“The Autonomous Bougainville Government (ABG) will not entertain companies who use the back door or break and enter through the window using self-centred individuals who think they have a monopoly over the people’s resources or represent their interests,” Mining Minister Raymond Masono said in a statement.

There is a legal dispute over who rightfully chairs the landowner association.

RTG Mining said longstanding resentment against BCL over the conflict and the ongoing environmental problems caused by their sudden withdrawal would prevent the company from being able to operate the mine again.

It wants the Bougainville Government to consider its application instead, saying the landowner association for the mine pit, the Special Mining Lease Osikaiyang Landowners Association (SMLOLA), backs its bid and would present a 2,000-signature petition in opposition to BCL.

“[It’s] a sensible and well-supported and economically deliverable proposal to develop the mine for the benefit of all the people of Bougainville,” he said.

That consortium, Central Me’ekamui Exploration Limited, includes ASX-listed RTG Mining.

The hearing will help determine if the company Bougainville Copper Limited (BCL), which was forced to abandon the Panguna mine in 1989, should retain an exploration licence for the site.

Part 2 DO NOT MEDDLE WITH PANGUNA SAYS MASONO

By Aloysius Laukai | New Dawn | 6 December 2017

ABG Vice President and Minister for Mining, RAYMOND MASONO is calling on Panguna leaders, PHILIP MIRIORI and LAWRENCE DAVEONA to know that the Panguna mine is no ordinary mine.

He said that the Panguna mine has a bad history that has crippled the economy of PNG and Bougainville and with many lives lost fighting for it.

The Vice President said that the Panguna mine no longer belongs to the landowners because Bougainvilleans blood were spilt over that particular mine.

He said that whilst the resources in Panguna and other parts of Bougainville might belong to the people, the ABG has a responsibility to protect its people from unscrupulous companies whose sole interest is to exploit our people for their own economic interests.

The Vice President said that we have seen how Bougainvilleans were exploited by foreigners since colonial days and the ABG does not want a repeat of the past.

He said that he was surprised that certain individuals can so easily sell their birth right for as little as FOURTY THOUSAND KINA a month to a foreign company when foreign exploitation was one of the issues against which our people fought and died.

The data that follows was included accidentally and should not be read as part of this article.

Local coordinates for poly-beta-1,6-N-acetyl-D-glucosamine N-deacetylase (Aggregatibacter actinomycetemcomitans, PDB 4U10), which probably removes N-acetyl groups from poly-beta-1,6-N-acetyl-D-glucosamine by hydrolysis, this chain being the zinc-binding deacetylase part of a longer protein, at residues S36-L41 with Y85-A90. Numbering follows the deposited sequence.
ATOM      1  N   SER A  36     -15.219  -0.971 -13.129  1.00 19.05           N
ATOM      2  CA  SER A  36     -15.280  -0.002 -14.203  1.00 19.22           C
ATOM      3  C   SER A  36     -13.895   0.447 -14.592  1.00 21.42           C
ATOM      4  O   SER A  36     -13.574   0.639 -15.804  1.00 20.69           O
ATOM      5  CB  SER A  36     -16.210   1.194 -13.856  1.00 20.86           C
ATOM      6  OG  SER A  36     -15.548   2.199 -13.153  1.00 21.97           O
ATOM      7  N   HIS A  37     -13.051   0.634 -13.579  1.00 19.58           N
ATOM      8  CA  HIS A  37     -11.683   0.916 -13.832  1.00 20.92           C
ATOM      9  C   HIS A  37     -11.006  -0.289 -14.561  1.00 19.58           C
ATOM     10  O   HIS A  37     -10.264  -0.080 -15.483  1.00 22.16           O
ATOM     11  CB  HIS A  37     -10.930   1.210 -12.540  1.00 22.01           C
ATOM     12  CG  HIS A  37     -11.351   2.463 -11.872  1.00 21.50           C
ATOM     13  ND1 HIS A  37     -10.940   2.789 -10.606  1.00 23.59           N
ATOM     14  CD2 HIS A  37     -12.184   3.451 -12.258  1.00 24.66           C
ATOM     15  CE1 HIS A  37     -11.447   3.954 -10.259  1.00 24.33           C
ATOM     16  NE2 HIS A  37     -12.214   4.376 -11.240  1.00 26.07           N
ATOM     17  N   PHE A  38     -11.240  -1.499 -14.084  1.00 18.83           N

Also the ABG rejects companies that think they can bribe their way into the people’s resources by giving certain individuals money to gain landowner consent.

PANGUNA WILL BE DEVELOPED SAYS VICE PRESIDENT

The ABG Vice President and Mining Minister, RAYMOND MASONO says that the PANGUNA MINE in Central Bougainville will be re-developed under the Bougainville Mining Act 2015 and by a developer or developers who respect the Autonomous Bougainville Government and its laws.

In a press statement, MR. MASONO said that the developer must also come through the main door.

MR. MASONO made these remarks when commenting on a statement by RTG of a deal supposedly made between MR. PHILIP MIRIORI and LAWRENCE DAVEONA to support RTG to develop the PANGUNA mine.

He said that it seems ironic that two people who were fighting over the leadership of the Osikayang Landowners Association in court, a mediation case which is still the subject of a court decision can suddenly reconcile to support a company that does not respect the legitimate government and its mining laws.

The Vice President said that the ABG, the landowners and the people of Bougainville will not entertain companies who use the back door or break and enter through the window using self-centred individuals who think that they have a monopoly over the people’s resources or represent their interests.

He said that the landowners will decide who the preferred developer would be through a transparent process undertaken by the ABG Department of Minerals and Energy Resources currently underway.

MR. MASONO said that the process has not yet been exhausted and any deals supposedly made between landowner leaders,companies,or the National Government and in particular RTG are premature at this stage.

Bougainville News : War and Peace : The Bougainville peace process must succeed , we owe it to our future generations